This would revert Australians back to the 10% rule. Under this test, the ATO says you could only claim a tax deduction on personal contributions if you earned less than 10% of your income as an employee. This means it was largely self-employed people and freelancers who could claim deductions.

Pay super on paid parental leave

Under the current law, your employer doesn’t have to pay you super while you’re on paid maternity or paternity leave. Labor has promised that super will be paid to mothers and fathers on Paid Parental Leave and Dad and Partner Pay from 1 July 2020.

Phase out super guarantee threshold

Labor has also said it will phase out the current super guarantee threshold. Currently, employers don’t have to pay the mandatory super guarantee (9.5% since 1 July 2014) to employees who earn less than $450 a month, before tax. Labor says it will reduce the threshold by $100 increments between 2020 and 2024. Labor estimates that as this change rolls out, 60,000 extra people will become eligible for the super guarantee in 2020-21, increasing to 400,000 people in 2024-25.

Allow employers to pay more super to women

To help address the gender super gap, Labor has promised to amend the Sex Discrimination Act 1984 so employers can pay female employees more super if they wish to do so. Labor says it will ask the Australian Human Rights Commission to advise on the most appropriate legislative approach and to develop guidelines for businesses wanting to implement this.

Introduce a right to super

Lastly, Labor says it will introduce a right to superannuation within the National Employment Standards. This will give workers the power to recoup their unpaid super from their employers. Currently, employers who do not pay their workers the right amount of super may be charged by the ATO.

What is the Coalition promising?

Increase age you can contribute to super without passing the work test

Should the Coalition retain power, it says that from 1 July 2020, it will allow people aged 65 to 66 to make voluntary super contributions (concessional and non-concessional) without having to pass the work test. Under the current law, if you are over 65 but under 75, the ATO explains that you must work at least 40 hours over a 30 day period to make voluntary super contributions. Treasurer Josh Frydenberg said about 55,000 Australians between 65 and 66 will benefit from this reform in 2020-21.

Increase age you can use the bring-forward rule

As previously mentioned, the bring-forward rule allows Australians aged under 65 to make three years worth of non-concessional contributions totaling up to $300,000 in one year. The Coalition has promised to extend this rule to those aged 65 and 66 from 1 July 2020.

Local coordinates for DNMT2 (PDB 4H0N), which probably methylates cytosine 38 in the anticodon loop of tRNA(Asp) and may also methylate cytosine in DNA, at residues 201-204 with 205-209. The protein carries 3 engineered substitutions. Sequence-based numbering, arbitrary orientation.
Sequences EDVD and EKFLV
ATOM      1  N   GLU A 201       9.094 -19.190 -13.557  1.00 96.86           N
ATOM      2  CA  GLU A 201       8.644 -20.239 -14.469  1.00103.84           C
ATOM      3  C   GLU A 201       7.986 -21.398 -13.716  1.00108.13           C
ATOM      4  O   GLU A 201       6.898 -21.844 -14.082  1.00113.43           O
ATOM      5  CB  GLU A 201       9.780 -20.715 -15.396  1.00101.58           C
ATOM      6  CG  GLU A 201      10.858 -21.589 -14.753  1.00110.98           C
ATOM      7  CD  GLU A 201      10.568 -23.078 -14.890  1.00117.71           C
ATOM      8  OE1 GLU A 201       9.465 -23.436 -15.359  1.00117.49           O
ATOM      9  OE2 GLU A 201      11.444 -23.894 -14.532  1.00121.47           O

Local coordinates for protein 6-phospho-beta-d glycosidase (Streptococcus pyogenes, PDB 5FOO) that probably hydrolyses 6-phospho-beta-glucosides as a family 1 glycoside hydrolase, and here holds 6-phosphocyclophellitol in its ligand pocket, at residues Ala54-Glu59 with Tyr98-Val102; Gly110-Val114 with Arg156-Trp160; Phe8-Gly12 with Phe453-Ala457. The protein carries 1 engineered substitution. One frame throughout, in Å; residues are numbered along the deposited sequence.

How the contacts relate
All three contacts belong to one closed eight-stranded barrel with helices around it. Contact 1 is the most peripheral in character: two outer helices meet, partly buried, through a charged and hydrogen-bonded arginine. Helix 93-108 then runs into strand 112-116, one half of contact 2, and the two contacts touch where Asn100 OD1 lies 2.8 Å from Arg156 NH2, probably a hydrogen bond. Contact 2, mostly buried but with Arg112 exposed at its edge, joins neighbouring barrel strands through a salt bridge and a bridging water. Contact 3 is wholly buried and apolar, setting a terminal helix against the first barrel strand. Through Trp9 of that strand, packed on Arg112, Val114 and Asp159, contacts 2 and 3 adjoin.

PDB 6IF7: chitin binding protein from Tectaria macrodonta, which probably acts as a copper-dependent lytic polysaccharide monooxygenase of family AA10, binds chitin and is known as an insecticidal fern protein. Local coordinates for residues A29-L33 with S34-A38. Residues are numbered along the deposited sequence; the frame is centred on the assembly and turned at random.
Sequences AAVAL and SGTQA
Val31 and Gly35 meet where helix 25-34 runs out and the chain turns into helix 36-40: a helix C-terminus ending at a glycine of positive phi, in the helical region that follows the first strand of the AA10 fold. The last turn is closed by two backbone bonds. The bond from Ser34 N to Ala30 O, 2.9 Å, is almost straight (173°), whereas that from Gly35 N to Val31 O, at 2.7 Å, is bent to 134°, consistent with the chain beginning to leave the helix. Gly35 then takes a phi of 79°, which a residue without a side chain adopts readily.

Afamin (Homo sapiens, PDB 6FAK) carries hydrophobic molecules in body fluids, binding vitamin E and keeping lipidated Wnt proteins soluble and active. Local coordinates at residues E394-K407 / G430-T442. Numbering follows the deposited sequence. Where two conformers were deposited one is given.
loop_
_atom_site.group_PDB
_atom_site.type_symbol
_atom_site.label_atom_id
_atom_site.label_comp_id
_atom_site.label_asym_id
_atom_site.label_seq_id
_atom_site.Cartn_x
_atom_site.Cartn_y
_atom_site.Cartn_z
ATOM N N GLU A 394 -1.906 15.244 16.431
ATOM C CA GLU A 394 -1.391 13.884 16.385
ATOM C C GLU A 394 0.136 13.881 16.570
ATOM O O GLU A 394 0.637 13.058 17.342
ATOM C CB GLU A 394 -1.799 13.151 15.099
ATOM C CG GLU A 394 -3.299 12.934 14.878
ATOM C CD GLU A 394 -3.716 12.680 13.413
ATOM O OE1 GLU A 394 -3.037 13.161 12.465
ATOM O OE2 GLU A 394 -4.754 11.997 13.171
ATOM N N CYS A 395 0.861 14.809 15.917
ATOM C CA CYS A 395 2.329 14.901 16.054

Increase age you can make spousal contributions

Lastly, from 1 July 2020 the Coalition has said it will increase the age limit for making spousal super contributions from 69 to 74 years. Under the current law, people aged 70 and over cannot receive contributions made by another person on their behalf.

What are both parties promising?

Increase the super guarantee

Both parties appear to be committed to increasing the compulsory super guarantee from 9.5% to 12% according to the legislated time frame. Starting from July 2021, the super guarantee is set to increase 0.5% each year until it reaches 12% by 1 July 2025. The super guarantee was originally slated to increase to 12% by 1 July 2019. However, in 2014, the Abbott Government froze the guarantee at 9.5% until 1 July 2021. The Morrison Government has not announced any plans to continue the freeze. 

In its 2018 National Platform document, Labor says it will increase the guarantee to 12% “as soon as practicable”. Once this has been achieved, Labor says it will continue towards its original objective of 15%.


Here’s a quick summary of what the major parties have promised so far:

Labor says it will:

  • Lower the high-income super contribution tax threshold from $250,000 to $200,000
  • Lower the annual non-concessional contributions cap from $100,000 to $75,000
  • Scrap catch-up concessional contributions
  • Remove tax deductibility for personal super contributions
  • Make employers pay super on paid parental leave
  • Phase out the $450 super guarantee threshold
  • Amend the Sex Discrimination Act 1984 to allow employers to pay more super to women if they wish to do so
  • Introduce a right to super in the National Employment Standards

The Coalition says it will:

  • Allow people aged 65 or 66 to make voluntary concessional and non-concessional contributions, without having to work a minimum of 40 hours over a 30-day period
  • Allow people aged 65 or 66 to use the bring-forward rule
  • Increase the age limit for spousal super contributions from 69 to 74 years


Image Source: A-non Khatti (Shutterstock)

Share this article